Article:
Sleeping Too Much Or Too Little? You Might Be Hurting Your Heart

Whether you’re an early bird or a night owl, the number of hours you clock in bed every night is very important for your heart health, according to a recent study published in the Journal of the American College of Cardiology.

While sleeping too little is known to be bad for your health, turns out that sleeping too much might be harmful as well.

Optimal amount of sleep – less arterial plaque

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The study involved close to 2000 participants, aged between 40 to 98 years, and included healthy people as well as those with a known history of cardiovascular risks. Apart from measuring the thickness of their arterial walls, using ultrasound imaging Dr. Oikonomou, the lead author of the study, along with his team also tracked the number of hours they slept for and divided them into groups as per their sleep duration.

Here’s what they found:

  • Participants in the longer and shorter sleep duration groups showed greater plaque buildup in the artery walls.
  • Those who slept for 7-8 hours a night showed significantly less stiffness in their arteries.

Both the findings highlight that getting the right amount of sleep can prevent the onset of premature heart disease and act as what Dr. Oikonomou calls a ‘Cardioprotective factor’, like diet and exercise.

So, how much sleep do you optimally need?

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The number of hours of sleep you need might actually depend on the way your metabolism is wired.

While most studies recommend getting 6-8 hours of sleep a night, it’s important to understand that the sweet spot might lie between 6-8 hours for most people, but not necessarily for all people. We are all unique and so is our body’s sleep requirement. Not everyone needs 8 hours of sleep; some can do well with 6.5, while others may need 9.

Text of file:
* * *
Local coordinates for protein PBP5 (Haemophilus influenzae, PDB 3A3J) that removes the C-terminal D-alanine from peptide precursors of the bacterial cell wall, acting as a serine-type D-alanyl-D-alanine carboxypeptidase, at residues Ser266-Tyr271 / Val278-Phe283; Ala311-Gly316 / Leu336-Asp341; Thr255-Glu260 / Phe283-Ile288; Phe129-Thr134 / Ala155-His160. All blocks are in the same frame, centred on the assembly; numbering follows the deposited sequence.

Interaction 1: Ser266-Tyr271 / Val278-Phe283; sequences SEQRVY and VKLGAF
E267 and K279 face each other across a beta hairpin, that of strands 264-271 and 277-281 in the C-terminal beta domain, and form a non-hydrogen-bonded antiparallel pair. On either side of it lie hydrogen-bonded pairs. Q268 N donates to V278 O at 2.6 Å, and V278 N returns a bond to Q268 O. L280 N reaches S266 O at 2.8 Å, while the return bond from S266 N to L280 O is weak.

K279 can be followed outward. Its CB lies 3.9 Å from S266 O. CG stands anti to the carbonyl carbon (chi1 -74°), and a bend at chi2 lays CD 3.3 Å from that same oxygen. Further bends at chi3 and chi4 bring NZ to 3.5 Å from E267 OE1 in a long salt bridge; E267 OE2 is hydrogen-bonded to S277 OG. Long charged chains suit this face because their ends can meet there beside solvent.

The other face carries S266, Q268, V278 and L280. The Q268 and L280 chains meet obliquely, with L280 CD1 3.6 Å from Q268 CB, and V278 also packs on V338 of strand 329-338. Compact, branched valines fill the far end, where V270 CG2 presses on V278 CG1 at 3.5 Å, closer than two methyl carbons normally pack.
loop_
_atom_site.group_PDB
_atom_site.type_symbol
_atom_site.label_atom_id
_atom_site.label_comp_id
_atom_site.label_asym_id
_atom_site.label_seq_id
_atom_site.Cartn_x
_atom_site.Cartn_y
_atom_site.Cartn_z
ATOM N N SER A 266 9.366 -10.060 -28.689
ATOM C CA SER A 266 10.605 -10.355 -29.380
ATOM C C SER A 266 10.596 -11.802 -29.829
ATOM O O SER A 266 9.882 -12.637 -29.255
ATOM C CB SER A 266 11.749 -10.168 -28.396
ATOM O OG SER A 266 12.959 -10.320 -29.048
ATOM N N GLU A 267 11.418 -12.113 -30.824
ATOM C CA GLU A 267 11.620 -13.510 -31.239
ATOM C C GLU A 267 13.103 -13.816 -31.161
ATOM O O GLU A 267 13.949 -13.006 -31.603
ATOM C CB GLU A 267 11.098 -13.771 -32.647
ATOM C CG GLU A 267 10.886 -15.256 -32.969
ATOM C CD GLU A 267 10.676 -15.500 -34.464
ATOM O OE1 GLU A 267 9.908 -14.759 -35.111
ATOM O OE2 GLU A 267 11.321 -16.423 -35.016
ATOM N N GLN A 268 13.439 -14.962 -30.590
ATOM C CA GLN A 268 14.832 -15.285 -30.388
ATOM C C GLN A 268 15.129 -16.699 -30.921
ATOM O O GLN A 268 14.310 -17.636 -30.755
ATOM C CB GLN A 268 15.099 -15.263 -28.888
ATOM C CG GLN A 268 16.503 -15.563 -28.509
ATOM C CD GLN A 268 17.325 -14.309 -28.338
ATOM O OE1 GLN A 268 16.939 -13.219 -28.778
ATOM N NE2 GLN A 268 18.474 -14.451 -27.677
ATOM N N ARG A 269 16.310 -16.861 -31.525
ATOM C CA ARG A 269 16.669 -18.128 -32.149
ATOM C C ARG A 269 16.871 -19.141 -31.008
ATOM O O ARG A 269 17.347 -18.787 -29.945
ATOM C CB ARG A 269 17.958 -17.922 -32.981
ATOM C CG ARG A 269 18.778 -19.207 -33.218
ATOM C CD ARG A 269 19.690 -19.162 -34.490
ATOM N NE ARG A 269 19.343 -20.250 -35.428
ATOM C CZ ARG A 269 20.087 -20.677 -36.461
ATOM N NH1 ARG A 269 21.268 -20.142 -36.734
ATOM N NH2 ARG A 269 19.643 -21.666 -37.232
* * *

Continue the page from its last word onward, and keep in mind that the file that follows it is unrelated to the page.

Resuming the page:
The key insight from this study is that if you are sleeping a lot less, or a lot more than the optimum amount of sleep you need, your heart is not going to like it.

Think about when you were younger and at the peak of your health. How many hours of sleep did you need then? That’s a good baseline to start with. If you are healthy and well, it is quite likely that your optimal number of hours will be pretty close to your baseline.

Not quite sure how it used to be when you were younger? No worries, you can figure it out now as well. Just observe how many hours of sleep you need to wake up feeling alert, and refreshed the next morning. That’s your magic number.

Never waking up feeling rested and refreshed? Here is a detailed article with practical tips on how to sleep better.


Oikonomou, Evangelos, et al. “The U Shape Pattern of Sleep Duration With Carotid Atherosclerosis. Insights From the Corinthia Study.” Circulation 140.Suppl_1 (2019): A15781-A15781.